The true church of Jesus Christ must have a living prophet. Ricardo Perez was convinced of that. But where was such a church?
His study of the Bible had led him to leave the church of his forefathers, in spite of what his family and friends might think. To them, this seemed like folly in the Guatemala of 1954. But Ricardo felt he could no longer practice some of the things he had formerly been taught. So in leaving the church of his youth, he felt that he had left error behind. He wanted to find the church God approved. He wanted to know the truth.
He investigated several evangelistic churches, but “I did not find a place to practice religion as the ancient Apostles taught,” he recalls. Study of the Bible had convinced him the true church would have certain unmistakable features—a living prophet, Apostles, baptism by immersion, and proper administration of the sacrament to members, for example.
Trying to find a place to buy a new Bible finally led him to the church he sought. “I often see some young men—North Americans—around here. They sell Bibles,” one of the employees in Ricardo’s tailor shop told him. At that moment, two Latter-day Saint missionaries passed by the door of the shop. “There they go!” the man said.
No, the missionaries explained, they did not sell books; they preached the gospel, teaching from a book called the Book of Mormon, as well as the Bible. They would leave a Book of Mormon with him for one week if he would read it.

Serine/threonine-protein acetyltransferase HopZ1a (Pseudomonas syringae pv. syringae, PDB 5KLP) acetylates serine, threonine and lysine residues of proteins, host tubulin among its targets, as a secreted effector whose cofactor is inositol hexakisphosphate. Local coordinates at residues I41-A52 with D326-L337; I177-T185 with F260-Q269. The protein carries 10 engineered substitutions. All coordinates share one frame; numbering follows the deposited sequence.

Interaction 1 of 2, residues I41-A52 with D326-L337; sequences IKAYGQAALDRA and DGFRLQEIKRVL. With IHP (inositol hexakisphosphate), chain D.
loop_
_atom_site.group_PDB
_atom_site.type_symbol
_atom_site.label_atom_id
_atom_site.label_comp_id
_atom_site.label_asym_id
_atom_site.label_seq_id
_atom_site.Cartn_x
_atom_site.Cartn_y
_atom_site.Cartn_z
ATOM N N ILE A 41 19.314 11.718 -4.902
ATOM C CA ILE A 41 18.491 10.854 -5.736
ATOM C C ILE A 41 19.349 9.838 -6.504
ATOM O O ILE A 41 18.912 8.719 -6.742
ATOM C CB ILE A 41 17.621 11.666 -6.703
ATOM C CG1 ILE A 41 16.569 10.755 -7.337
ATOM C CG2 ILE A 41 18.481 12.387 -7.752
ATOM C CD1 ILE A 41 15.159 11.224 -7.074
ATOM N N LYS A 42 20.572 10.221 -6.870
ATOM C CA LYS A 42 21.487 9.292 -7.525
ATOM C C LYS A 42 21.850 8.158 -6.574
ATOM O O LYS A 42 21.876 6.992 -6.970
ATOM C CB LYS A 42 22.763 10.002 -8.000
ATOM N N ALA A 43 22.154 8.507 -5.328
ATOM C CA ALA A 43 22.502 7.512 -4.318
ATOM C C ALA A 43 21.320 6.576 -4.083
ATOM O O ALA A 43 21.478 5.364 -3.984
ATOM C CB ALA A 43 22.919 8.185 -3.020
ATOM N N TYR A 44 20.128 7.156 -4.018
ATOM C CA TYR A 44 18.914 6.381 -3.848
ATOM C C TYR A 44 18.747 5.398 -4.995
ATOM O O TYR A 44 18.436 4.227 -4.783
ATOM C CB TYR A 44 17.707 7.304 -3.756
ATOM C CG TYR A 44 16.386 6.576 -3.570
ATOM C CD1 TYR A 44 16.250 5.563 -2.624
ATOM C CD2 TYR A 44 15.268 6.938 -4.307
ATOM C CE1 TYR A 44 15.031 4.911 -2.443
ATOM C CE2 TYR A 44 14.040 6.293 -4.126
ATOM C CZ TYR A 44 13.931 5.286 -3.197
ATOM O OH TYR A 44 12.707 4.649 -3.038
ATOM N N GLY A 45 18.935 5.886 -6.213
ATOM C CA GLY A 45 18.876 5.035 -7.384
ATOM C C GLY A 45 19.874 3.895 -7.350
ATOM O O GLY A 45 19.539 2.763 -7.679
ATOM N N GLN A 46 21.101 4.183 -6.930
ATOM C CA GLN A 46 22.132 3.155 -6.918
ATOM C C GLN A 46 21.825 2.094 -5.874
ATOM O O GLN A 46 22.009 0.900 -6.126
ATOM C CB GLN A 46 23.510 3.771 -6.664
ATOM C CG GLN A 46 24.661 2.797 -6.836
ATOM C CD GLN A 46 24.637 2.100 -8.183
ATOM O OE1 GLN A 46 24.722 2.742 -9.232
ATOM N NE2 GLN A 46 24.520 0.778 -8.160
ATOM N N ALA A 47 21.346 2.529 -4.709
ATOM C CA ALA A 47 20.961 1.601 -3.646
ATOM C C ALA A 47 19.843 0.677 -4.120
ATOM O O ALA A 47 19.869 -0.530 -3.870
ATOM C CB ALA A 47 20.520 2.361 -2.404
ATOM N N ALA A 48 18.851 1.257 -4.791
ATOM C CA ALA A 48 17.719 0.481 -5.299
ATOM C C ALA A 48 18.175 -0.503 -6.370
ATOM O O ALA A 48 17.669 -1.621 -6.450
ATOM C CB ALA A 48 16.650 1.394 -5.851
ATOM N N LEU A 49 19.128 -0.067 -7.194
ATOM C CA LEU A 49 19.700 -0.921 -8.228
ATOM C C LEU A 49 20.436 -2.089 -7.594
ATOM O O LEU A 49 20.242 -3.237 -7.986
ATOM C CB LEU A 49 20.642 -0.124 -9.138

“Since I was desirous of learning something more about the things of God, I started reading it immediately. As soon as I began, I felt the Spirit very strongly in the book. I knew it was of God,” Brother Perez reflects. “I reached a point where I would sometimes dream of events in the Book of Mormon before I had read them. Then when I would read the next day, it would be what I had already dreamed.”
When Ricardo Perez attended Church meetings with the missionaries, he found the Church offered all the things he had become convinced the true church must have—and more. He gratefully shared what he had learned with his family, and his children also believed.
He had not thought about the law of tithing, however, in his biblical study of Christ’s ancient church. It seemed a hard thing to give up one tenth of his income in his family’s difficult financial situation. “I don’t know if we can pay the tithing. Let’s wait until the Lord helps us (to be capable of paying), and then we will become members,” he told his wife.
His children and his wife helped him change his mind about putting off baptism. Daughter Angelina, then a teenager, had become convinced that the Church was true and wanted to join. She suggested to her mother that they plan a special birthday gift for her father—they would be baptized on his birthday, with him.
Ignacia Perez was not hard to convince. She had had a dream of her own. In it, a young man offered her a cup from which she was to drink. When she attended a sacrament meeting with her husband for the first time, at Angelina’s urging, Ignacia realized the cup in her dream had been a sacrament cup.
So she and the children studied the gospel with the missionaries, until finally she was ready to tell her husband, “We have a gift we want to give you for your birthday—but I have to tell you because it requires your consent.” He quickly gave permission, deciding then that they would simply find a way to pay tithing. He soon found it was not the difficulty he had imagined.